The only reason why these hidden rolls don't have players rolling dice in the first place is because players should be left in the dark about whether they succeeded or failed when it isn't already obvious. So if you, like me, feel that the game should ever-so-slightly shift to satisfy your niggling desire for consistency in the level of engagement players get from gameplay mechanics, here's what you should do:

Whenever a player gets in a situation where the rules dictate you (the DM) make a hidden x-in-6 roll—like for listening at a door, searching an area, hiding in shadows, etc.—have the player roll at the same time as you. Their dice is out in the open, yours is not. If you get the same number, they succeed. This is functionally identical to rolling a d6 behind the screen with a one counting as a success. If the success chance is higher than 1-in-6, just roll more dice behind the screen. If you get doubles—well shit, just re-roll one of them.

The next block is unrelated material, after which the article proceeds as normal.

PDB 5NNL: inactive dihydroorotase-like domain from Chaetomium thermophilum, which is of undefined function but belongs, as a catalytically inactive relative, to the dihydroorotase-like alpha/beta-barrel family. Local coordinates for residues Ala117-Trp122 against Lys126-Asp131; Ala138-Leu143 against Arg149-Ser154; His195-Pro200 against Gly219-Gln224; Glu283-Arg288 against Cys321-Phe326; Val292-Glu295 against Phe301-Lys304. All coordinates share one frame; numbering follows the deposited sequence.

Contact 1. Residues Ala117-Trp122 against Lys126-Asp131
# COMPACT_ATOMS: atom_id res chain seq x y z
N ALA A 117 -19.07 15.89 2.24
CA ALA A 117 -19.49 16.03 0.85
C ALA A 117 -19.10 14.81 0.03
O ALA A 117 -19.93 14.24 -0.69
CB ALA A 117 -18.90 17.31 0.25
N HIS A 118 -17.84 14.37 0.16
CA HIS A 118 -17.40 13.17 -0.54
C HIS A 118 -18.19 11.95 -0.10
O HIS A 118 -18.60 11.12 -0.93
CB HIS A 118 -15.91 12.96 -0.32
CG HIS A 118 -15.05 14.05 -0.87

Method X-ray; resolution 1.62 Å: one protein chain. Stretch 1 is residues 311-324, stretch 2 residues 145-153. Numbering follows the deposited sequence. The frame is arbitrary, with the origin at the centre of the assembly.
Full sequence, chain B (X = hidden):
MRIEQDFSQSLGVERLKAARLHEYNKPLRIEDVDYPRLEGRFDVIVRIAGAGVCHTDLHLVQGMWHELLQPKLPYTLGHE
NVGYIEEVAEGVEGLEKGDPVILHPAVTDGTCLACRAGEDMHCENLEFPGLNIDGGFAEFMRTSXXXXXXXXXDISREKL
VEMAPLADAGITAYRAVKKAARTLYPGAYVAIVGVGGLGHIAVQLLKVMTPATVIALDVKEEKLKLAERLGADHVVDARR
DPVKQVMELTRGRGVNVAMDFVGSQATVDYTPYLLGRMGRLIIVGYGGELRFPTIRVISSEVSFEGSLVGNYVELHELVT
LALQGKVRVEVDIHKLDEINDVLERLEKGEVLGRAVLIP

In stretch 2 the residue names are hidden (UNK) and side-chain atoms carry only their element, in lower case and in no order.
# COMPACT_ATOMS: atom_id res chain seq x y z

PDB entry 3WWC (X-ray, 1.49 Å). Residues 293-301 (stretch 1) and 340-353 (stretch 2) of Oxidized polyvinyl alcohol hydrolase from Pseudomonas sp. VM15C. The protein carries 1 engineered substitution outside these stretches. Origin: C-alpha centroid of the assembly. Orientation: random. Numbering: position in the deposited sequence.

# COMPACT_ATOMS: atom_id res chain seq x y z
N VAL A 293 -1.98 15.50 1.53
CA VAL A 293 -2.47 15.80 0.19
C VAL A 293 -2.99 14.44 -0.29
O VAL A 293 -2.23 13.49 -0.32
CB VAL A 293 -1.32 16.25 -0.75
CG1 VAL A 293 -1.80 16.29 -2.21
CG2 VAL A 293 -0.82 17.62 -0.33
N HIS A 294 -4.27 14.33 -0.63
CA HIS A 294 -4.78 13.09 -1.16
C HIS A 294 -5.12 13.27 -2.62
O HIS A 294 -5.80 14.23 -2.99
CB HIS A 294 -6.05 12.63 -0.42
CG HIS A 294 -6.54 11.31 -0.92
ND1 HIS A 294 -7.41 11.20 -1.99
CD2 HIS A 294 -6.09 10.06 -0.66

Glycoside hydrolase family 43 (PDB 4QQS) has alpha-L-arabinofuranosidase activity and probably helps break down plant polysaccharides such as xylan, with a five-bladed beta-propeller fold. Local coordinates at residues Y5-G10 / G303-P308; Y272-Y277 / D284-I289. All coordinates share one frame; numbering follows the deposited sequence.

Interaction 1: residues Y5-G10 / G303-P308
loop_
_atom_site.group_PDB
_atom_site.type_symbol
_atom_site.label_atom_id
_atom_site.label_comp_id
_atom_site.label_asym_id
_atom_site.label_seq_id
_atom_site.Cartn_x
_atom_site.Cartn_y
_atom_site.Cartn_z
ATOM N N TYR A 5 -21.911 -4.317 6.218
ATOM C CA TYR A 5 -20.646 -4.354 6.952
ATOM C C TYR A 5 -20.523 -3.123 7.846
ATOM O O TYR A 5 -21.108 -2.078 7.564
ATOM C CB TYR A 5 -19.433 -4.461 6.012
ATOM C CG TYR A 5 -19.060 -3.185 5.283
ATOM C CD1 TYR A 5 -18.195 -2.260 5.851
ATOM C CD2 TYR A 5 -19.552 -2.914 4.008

This method accomplishes almost nothing other than A) players get more opportunities to roll dice, while B) it preserves the mystery of negative outcomes, meaning players could have failed or if there was simply nothing to hear/find/hide from. 

Sometimes, though, that's enough.